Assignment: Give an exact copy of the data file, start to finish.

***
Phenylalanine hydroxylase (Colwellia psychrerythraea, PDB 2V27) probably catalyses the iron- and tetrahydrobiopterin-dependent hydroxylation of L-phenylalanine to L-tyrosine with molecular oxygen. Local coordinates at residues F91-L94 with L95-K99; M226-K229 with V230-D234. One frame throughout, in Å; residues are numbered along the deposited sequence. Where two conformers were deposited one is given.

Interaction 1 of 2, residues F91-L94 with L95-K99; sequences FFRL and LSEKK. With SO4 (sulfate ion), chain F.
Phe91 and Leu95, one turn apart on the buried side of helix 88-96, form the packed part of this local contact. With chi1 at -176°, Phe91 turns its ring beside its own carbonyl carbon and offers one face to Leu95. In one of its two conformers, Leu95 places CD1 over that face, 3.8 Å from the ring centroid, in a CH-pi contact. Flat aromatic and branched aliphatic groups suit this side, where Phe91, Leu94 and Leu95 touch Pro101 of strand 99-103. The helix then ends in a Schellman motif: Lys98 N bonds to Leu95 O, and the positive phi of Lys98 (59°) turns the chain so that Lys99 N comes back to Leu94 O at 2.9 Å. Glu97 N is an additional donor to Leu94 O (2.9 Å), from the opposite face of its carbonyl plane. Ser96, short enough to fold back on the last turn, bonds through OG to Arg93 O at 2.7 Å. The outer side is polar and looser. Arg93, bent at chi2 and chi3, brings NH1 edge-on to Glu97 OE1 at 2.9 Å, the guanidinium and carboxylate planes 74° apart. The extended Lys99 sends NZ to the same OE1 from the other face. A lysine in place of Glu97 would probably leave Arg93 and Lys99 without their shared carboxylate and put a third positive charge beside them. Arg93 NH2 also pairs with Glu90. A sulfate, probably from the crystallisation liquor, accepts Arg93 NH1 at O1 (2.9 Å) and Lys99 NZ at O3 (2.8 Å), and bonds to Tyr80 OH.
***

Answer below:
Phenylalanine hydroxylase (Colwellia psychrerythraea, PDB 2V27) probably catalyses the iron- and tetrahydrobiopterin-dependent hydroxylation of L-phenylalanine to L-tyrosine with molecular oxygen. Local coordinates at residues F91-L94 with L95-K99; M226-K229 with V230-D234. One frame throughout, in Å; residues are numbered along the deposited sequence. Where two conformers were deposited one is given.

Interaction 1 of 2, residues F91-L94 with L95-K99; sequences FFRL and LSEKK. With SO4 (sulfate ion), chain F.
Phe91 and Leu95, one turn apart on the buried side of helix 88-96, form the packed part of this local contact. With chi1 at -176°, Phe91 turns its ring beside its own carbonyl carbon and offers one face to Leu95. In one of its two conformers, Leu95 places CD1 over that face, 3.8 Å from the ring centroid, in a CH-pi contact. Flat aromatic and branched aliphatic groups suit this side, where Phe91, Leu94 and Leu95 touch Pro101 of strand 99-103. The helix then ends in a Schellman motif: Lys98 N bonds to Leu95 O, and the positive phi of Lys98 (59°) turns the chain so that Lys99 N comes back to Leu94 O at 2.9 Å. Glu97 N is an additional donor to Leu94 O (2.9 Å), from the opposite face of its carbonyl plane. Ser96, short enough to fold back on the last turn, bonds through OG to Arg93 O at 2.7 Å. The outer side is polar and looser. Arg93, bent at chi2 and chi3, brings NH1 edge-on to Glu97 OE1 at 2.9 Å, the guanidinium and carboxylate planes 74° apart. The extended Lys99 sends NZ to the same OE1 from the other face. A lysine in place of Glu97 would probably leave Arg93 and Lys99 without their shared carboxylate and put a third positive charge beside them. Arg93 NH2 also pairs with Glu90. A sulfate, probably from the crystallisation liquor, accepts Arg93 NH1 at O1 (2.9 Å) and Lys99 NZ at O3 (2.8 Å), and bonds to Tyr80 OH.